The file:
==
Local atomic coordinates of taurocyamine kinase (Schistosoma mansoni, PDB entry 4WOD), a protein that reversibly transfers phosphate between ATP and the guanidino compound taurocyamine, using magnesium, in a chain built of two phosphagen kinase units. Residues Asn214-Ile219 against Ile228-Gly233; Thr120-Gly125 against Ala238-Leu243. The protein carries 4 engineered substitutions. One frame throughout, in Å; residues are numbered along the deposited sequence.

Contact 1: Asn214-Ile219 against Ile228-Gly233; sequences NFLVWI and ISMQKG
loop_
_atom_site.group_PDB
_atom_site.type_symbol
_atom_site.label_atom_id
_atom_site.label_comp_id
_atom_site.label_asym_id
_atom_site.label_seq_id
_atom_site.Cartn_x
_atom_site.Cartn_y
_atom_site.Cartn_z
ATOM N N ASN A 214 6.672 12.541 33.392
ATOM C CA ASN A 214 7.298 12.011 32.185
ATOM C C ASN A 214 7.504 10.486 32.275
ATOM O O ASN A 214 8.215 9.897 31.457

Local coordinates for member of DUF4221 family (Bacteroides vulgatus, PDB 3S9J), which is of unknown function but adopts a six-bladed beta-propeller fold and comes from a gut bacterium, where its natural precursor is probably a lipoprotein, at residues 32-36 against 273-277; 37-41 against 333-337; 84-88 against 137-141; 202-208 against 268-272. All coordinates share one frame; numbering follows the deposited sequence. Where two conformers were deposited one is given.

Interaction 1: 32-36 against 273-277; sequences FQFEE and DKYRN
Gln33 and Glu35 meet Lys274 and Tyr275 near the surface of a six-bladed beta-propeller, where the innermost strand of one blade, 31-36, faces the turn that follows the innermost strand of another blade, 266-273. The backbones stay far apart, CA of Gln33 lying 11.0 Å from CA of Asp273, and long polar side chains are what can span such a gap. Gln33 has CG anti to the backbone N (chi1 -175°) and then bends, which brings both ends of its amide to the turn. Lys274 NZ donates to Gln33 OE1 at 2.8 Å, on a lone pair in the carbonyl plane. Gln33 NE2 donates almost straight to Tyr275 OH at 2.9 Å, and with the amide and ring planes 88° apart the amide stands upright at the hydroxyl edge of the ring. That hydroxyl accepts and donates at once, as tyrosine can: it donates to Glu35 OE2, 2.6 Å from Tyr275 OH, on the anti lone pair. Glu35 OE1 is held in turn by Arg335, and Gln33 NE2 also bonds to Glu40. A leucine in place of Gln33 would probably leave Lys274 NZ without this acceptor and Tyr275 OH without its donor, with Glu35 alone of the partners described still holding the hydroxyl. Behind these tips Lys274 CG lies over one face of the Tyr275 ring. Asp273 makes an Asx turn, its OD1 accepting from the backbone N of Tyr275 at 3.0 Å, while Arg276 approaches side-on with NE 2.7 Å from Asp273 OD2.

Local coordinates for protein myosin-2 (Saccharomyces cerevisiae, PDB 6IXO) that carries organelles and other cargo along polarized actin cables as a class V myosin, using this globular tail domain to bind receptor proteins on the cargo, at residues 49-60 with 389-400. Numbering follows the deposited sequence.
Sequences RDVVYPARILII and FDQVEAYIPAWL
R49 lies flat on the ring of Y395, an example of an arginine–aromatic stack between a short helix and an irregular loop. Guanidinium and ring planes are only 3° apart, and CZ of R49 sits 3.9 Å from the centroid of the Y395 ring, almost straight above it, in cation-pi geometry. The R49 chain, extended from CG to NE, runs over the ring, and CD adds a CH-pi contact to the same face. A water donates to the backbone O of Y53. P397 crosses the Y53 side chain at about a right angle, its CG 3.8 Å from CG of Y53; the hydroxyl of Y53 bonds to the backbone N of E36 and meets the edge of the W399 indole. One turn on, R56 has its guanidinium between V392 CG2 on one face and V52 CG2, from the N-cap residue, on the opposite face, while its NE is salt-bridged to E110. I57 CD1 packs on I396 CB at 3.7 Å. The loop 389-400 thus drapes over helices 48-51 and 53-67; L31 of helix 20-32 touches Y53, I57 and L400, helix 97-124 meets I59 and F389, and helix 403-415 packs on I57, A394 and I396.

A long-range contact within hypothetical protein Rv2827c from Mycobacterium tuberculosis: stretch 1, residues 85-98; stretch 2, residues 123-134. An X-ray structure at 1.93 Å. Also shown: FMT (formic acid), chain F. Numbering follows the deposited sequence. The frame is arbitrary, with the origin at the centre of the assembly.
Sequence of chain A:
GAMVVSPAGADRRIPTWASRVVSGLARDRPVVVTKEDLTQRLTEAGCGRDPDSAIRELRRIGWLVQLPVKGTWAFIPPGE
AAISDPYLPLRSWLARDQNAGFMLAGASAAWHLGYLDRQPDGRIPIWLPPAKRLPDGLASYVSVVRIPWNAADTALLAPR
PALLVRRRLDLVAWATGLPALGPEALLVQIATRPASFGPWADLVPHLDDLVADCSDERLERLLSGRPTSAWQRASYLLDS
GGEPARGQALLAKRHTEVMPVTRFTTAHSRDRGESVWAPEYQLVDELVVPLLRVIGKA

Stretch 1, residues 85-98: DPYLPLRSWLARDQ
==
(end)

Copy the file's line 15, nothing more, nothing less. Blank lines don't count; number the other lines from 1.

ATOM C C ASN A 214 7.504 10.486 32.275